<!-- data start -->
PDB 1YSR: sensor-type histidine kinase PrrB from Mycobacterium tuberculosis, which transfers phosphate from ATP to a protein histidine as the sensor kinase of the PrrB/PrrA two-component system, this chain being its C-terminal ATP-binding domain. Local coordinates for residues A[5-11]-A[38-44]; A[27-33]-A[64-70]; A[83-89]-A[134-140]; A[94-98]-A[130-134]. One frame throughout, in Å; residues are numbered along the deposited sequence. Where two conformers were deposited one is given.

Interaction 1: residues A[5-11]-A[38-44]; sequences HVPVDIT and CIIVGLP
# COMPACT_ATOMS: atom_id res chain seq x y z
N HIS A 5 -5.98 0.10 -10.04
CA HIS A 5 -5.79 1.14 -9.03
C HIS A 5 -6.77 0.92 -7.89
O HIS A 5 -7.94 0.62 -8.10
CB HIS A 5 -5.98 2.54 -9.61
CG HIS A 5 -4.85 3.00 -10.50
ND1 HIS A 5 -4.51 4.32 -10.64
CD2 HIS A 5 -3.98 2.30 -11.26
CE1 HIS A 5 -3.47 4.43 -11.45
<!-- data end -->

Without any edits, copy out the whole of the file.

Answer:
PDB 1YSR: sensor-type histidine kinase PrrB from Mycobacterium tuberculosis, which transfers phosphate from ATP to a protein histidine as the sensor kinase of the PrrB/PrrA two-component system, this chain being its C-terminal ATP-binding domain. Local coordinates for residues A[5-11]-A[38-44]; A[27-33]-A[64-70]; A[83-89]-A[134-140]; A[94-98]-A[130-134]. One frame throughout, in Å; residues are numbered along the deposited sequence. Where two conformers were deposited one is given.

Interaction 1: residues A[5-11]-A[38-44]; sequences HVPVDIT and CIIVGLP
# COMPACT_ATOMS: atom_id res chain seq x y z
N HIS A 5 -5.98 0.10 -10.04
CA HIS A 5 -5.79 1.14 -9.03
C HIS A 5 -6.77 0.92 -7.89
O HIS A 5 -7.94 0.62 -8.10
CB HIS A 5 -5.98 2.54 -9.61
CG HIS A 5 -4.85 3.00 -10.50
ND1 HIS A 5 -4.51 4.32 -10.64
CD2 HIS A 5 -3.98 2.30 -11.26
CE1 HIS A 5 -3.47 4.43 -11.45